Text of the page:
On almost every college campus—whether far above Cayuga's waters or, as in the case of the University of Southern California, under a smog bank in downtown Los Angeles—there is at least one club, dormitory or fraternity loaded to the attic with athletes. The Bear Bryant Hilton at Alabama. Cannon Club at Princeton. Phi Delt at Penn State. Some point it out to visitors as a shrine ("And over there, that's where O. J. Hanratty lives"). Others sneer at it as "the place where we keep the animals." But everywhere, admired or maligned, this institution is always known as The Jock House.
However many genuine, ex-, would-be or pseudo athletes there are, a few nonjocks are invariably allowed to join, too. After all, somebody has to organize the winter formal.
So it happened in the late 1950s that I was a member of one of the nation's most musclebound fraternities, the Kappa Alpha chapter at USC. KA had Jon Arnett, an All-America halfback and broad jumper; Al Geiberger, the Trojans' first All-America golfer; Marlin and Mike McKeever, twin All-America linemen and shotputters; Chuck Bittick, American record holder in the backstroke; and Ernie Zampese, whose 38-yard touchdown run clinched the 1956 victory over Notre Dame. Plus lots of others. There were schools that would have traded their entire athletic departments just for the jocks in our house.
KA, like most of the other fraternities, was located a little north of the campus on West 28th St. It was a stretch of two long blocks, lined by palm trees and named, in a fit of originality, Fraternity Row. Ours was a new building, but most of the houses were the tottering remains of old mansions, unloaded by the original wealthy owners when the neighborhood started to crumble. Next door to us, in probably the worst dump on the whole block, were the Alpha Rho Chis, who were all architecture majors.
There were sororities, too, on the Row, mixed in haphazardly among the fraternities, and just crammed full of good-looking coeds with Pasadena-San Marino debutante backgrounds and rich daddies. It was a very convenient place for an athlete to meet an heiress at least and maybe even marry one—like Ron Miller, a football player on the 1951-1953 teams, who wed Walt Disney's daughter, Diane. At Disney's death a tally showed the Millers owned 43,977 shares of Walt Disney Productions. Diane was a Theta, where traditionally the most glamorous and probably the richest girls pledged.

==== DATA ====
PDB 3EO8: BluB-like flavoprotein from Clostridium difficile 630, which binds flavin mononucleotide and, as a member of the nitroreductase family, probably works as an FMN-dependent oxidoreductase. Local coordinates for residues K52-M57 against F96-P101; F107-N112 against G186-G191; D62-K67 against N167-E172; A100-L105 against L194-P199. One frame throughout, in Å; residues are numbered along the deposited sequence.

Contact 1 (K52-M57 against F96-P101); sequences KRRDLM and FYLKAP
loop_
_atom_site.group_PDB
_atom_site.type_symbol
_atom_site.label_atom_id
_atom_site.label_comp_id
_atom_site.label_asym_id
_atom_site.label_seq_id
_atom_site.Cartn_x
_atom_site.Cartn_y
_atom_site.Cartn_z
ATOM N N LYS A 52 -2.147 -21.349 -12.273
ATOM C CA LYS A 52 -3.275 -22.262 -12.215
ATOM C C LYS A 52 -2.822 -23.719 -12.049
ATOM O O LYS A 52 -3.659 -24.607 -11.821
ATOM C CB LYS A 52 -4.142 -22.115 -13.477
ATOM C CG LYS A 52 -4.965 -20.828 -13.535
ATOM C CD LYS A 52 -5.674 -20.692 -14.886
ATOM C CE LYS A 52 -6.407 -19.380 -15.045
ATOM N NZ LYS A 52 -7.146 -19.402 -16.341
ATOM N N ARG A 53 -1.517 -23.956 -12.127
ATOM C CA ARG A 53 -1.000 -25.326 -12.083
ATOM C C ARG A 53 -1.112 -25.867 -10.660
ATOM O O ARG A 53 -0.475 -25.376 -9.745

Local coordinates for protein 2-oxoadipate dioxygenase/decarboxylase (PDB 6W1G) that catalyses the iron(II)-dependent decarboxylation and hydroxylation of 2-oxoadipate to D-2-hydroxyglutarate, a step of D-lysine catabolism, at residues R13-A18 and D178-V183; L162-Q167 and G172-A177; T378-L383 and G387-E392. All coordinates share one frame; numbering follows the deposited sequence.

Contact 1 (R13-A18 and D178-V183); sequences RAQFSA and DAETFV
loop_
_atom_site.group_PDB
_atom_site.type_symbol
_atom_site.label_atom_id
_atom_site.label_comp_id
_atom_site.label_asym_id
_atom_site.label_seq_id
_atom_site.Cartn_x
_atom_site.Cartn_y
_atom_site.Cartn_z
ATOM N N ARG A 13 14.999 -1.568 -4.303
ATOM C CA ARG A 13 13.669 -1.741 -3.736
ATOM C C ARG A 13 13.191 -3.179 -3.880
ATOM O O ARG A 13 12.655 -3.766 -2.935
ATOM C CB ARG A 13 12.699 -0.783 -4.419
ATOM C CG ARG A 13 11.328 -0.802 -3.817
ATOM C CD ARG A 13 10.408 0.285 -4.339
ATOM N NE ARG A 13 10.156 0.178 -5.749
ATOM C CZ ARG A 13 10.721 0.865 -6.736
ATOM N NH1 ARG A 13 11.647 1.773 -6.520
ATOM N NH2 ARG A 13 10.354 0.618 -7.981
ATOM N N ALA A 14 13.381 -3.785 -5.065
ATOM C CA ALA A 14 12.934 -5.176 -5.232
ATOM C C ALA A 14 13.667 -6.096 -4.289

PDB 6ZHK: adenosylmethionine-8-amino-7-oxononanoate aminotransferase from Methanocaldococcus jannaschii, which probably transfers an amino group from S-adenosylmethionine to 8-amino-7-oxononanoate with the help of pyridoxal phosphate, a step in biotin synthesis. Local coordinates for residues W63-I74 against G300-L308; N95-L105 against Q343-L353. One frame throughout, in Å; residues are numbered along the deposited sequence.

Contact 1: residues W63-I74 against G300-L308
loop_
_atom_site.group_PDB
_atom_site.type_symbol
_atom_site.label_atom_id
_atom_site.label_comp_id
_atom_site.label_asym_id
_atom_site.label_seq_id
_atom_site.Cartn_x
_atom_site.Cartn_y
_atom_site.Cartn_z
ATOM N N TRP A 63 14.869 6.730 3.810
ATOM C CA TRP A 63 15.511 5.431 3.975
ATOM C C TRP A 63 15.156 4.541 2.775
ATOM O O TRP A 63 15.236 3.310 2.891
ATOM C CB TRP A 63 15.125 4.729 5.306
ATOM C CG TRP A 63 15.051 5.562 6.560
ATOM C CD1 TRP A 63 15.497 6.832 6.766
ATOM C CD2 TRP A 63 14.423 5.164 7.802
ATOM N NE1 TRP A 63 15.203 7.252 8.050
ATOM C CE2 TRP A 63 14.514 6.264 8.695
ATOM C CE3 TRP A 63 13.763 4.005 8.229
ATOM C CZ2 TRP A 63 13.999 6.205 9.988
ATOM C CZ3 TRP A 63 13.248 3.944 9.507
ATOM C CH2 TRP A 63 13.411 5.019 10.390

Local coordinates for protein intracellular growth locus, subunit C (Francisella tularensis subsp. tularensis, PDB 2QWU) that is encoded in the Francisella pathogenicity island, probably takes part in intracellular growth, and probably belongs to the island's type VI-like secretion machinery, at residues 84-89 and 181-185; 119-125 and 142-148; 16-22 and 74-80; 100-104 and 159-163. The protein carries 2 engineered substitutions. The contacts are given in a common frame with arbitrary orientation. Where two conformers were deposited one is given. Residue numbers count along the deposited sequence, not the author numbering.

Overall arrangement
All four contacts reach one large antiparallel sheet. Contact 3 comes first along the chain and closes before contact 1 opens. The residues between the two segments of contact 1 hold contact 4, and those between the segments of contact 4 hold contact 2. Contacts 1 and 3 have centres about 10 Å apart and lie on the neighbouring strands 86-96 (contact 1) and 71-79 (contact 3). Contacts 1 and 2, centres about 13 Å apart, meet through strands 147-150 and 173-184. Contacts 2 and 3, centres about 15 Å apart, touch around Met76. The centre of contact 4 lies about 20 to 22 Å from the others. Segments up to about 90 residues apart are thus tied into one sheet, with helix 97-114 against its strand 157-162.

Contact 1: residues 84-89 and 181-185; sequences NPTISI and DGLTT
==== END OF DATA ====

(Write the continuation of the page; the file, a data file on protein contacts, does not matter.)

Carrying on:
Then we were all young and snappy. What a feeling it was just to walk back from morning classes to lunch on the Row, dressed in the Joe College uniform of the day: polished-cotton khaki pants with a buckle in the back, vertical-striped Ivy League sports shirt and loafers. Or, for variety, Bermuda shorts with low-cut tennies and sweat socks. Or if you were really cool, a tattered maroon PROPERTY OF USC ATHLETIC DEPARTMENT sweat shirt, much preferred over lettermen's sweaters. If you weren't a jock and wanted to live dangerously, you could maybe sneak a property shirt from the bottom drawer of our 6'3", 231-pound tackle, George Belotti, who in turn had swiped it from the equipment cage in the gym.
We would swagger up the Row and ogle the phalanxes of tender sorority girls pedaling by on their bikes, holding onto the handlebars with one hand and trying to keep their skirts down with the other. Then we would arrive at the big modernistic facade with the bronze Greek letters KA in one corner and turn in there, the house of Charley Paddock, the fastest man alive of the 1920s, and Olympic sprinter Frank Wykoff of the '30s and the hulking Pucci brothers, one of whom went on to fame and glory as Frank Sinatra's bodyguard.
Not that everything or everyone was glorious. There were 50 or 60 guys living in the house with only one subscription to the
Los Angeles Times
. Talk about hardship! I remember that if I decided to skip my 8 o'clock class and sleep in, by the time I got downstairs for breakfast there would be at least five of the brothers huddled over the sports section, studying it intently as if—by amazing luck—they had got hold of an advance copy of the final exam in Business Ethics. By the time a late riser got it, there were maple-syrup stains on the pictures and dried egg yolk on the baseball standings.
Also there was the danger of getting an inferiority complex. On one wall of our chapter room we had a gallery of varsity letter-winners, everything from an Olympic high jumper to a third-string fullback, going back to the days when USC was a lonely outpost in the middle of the mustard fields. Student-body presidents and Phi Beta Kappas passed on and were forgotten, but if a 98-pound weakling earned a letter holding extra points, up on the wall went his photograph, enshrined for posterity.
We had in the house a short pudgy Irishman named Harrigan who dreamed of being on that wall. He was nominally on the water polo team, and he probably was a fair swimmer, but compared to most of his teammates he couldn't swim his way out of the bathtub. He was also losing his reddish-blond hair and had a secret potion to rub into his scalp two or three times a day. There was a daily conspiracy to discover where he had the bottle hidden and switch liquids. No telling how much vodka, sea water, vinegar and gin Harrigan applied in an attempt to stave off baldness.